- Jeremy Seal, The Snakebite Survivor's Club
I love snakes – always have. I find them to be very beautiful, their movements almost poetic. I think bats are pretty awesome too, from the hopping, scurrying vampire bats to the massive flying foxes. Vultures, hyenas, crocodiles – the animals that chill the blood of many people – are all fascinating to me. There is, however, one group of animals that I’ve never liked. I refer to the spiders… tarantulas especially. Tarantulas terrified me growing up. They terrify a lot of people, true, but few people find a large, hairy spider thrust upon them in their professional life.
After a while, the spider and I settled into a cautious truce. Eventually, I began to grow more comfortable around her, to the point where I did the previously unthinkable – I touched her. It started with only a few cautious taps on the back, then turning into more a stroke. Eventually, I could even pick her up with some degree of confidence. I never grew to like it, but it was a rewarding experience. Not only had a overcome a lifelong fear, but I was now in a position to introduce visitors to tarantulas and help them overcome their own fears.Fear, I learned through working with tarantulas, snakes, and other scary beasties, is a powerful emotion. It is both a repellent and an irresistible lure for many people. People are drawn towards what they fear, hence the popularity of reptile and invertebrate exhibits at many zoos. The biggest challenge I have found in educating zoo visitors is starting a conversation, in getting them to want to talk. Fear helps remove that obstacle and provides an opening for our conversation. When I hold a snake or spider, people are full of questions:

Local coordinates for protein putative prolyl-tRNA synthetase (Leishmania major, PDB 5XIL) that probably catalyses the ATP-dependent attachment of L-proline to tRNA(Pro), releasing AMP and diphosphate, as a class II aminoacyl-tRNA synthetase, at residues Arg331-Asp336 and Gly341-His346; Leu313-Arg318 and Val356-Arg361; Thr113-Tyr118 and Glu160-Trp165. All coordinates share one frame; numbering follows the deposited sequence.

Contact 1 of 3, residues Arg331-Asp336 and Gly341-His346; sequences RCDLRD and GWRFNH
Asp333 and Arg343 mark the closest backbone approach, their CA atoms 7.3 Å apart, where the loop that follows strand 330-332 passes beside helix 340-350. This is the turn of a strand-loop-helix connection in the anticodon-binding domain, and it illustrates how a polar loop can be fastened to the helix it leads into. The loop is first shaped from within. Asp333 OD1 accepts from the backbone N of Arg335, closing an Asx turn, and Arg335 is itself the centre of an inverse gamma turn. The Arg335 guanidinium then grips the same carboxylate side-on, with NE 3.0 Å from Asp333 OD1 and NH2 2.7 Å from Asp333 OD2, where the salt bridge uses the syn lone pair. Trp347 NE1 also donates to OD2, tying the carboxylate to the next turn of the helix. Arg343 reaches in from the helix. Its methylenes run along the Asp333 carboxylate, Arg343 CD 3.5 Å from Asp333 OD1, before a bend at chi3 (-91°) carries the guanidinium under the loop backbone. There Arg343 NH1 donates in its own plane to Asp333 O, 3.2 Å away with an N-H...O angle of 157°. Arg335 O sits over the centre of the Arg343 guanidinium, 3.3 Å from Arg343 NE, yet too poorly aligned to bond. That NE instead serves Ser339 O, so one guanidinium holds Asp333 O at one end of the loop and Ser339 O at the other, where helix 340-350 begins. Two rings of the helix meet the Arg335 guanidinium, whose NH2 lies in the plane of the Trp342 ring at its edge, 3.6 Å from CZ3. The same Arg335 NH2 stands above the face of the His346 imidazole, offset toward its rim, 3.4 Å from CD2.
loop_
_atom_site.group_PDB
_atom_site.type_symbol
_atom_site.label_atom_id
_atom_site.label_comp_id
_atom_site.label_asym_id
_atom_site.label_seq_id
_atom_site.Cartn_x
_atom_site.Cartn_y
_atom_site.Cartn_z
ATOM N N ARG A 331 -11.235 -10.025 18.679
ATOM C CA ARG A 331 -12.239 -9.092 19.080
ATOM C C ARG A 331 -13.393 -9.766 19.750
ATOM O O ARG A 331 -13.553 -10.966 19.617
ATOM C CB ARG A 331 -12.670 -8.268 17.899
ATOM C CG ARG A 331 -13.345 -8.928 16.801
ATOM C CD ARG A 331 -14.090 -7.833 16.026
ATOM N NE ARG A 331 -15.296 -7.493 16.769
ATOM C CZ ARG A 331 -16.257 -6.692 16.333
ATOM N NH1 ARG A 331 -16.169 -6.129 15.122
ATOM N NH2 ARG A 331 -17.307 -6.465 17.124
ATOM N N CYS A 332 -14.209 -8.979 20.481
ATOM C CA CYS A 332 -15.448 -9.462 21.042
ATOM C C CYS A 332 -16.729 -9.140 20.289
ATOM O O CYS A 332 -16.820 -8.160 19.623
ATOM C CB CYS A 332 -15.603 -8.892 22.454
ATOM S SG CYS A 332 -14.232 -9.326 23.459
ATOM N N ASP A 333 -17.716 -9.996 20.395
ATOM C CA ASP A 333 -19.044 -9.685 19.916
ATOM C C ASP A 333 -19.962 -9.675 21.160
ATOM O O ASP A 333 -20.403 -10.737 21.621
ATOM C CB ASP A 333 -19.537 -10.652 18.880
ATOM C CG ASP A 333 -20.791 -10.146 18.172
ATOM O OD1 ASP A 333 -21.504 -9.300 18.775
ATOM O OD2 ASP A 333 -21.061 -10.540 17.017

“Isn’t that dangerous?” “Aren’t you scared?” “Is it poisonous?”There are thousands of species in zoos across the country. Some are cute and fluffy. Others are beautiful and majestic. Others give people the willies. Ultimately, however, all species are deserving of conservation. Once visitors start talking to us about the animals, we can steer the conversation in the direction we want – talking about how snakes, spiders, and bats play an important role in their ecosystems, and how we should be willing to respect and appreciate them. That doesn’t mean we have to love them or cuddle them.